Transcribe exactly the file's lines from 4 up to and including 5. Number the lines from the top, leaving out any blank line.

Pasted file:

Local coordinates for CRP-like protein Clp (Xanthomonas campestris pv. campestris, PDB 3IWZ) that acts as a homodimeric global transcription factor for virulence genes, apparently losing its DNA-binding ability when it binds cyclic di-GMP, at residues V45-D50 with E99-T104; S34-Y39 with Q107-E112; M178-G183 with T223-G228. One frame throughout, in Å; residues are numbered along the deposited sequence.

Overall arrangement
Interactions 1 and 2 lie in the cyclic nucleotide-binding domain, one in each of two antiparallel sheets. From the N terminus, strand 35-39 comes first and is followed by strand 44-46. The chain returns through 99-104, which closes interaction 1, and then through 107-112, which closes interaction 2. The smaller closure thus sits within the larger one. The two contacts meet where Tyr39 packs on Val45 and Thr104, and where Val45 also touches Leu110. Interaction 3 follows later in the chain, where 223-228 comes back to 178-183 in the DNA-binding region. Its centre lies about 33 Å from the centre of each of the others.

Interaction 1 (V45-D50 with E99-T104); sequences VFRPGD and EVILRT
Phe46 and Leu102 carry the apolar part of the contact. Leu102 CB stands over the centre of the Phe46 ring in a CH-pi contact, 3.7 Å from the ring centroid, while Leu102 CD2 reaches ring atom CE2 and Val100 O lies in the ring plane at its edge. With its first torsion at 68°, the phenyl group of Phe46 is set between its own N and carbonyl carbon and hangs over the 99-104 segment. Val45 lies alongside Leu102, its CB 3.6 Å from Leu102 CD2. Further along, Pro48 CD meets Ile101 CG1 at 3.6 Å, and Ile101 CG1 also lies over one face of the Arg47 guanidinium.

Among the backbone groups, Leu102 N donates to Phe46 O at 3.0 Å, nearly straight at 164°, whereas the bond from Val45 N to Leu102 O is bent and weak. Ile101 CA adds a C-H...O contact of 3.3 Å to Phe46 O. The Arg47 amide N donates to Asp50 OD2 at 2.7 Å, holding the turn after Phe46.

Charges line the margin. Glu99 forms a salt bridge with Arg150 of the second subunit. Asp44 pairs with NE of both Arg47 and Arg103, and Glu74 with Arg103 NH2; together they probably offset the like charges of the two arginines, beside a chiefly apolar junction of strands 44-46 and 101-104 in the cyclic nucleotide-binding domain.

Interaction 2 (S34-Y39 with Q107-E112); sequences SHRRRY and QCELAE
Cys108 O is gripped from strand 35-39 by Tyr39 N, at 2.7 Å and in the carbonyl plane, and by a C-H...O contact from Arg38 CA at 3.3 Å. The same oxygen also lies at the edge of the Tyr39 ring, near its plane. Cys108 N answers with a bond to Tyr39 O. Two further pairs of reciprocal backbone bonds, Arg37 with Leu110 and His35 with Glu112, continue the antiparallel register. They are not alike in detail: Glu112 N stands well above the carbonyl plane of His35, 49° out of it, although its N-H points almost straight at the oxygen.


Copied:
Interaction 1 (V45-D50 with E99-T104); sequences VFRPGD and EVILRT
Phe46 and Leu102 carry the apolar part of the contact. Leu102 CB stands over the centre of the Phe46 ring in a CH-pi contact, 3.7 Å from the ring centroid, while Leu102 CD2 reaches ring atom CE2 and Val100 O lies in the ring plane at its edge. With its first torsion at 68°, the phenyl group of Phe46 is set between its own N and carbonyl carbon and hangs over the 99-104 segment. Val45 lies alongside Leu102, its CB 3.6 Å from Leu102 CD2. Further along, Pro48 CD meets Ile101 CG1 at 3.6 Å, and Ile101 CG1 also lies over one face of the Arg47 guanidinium.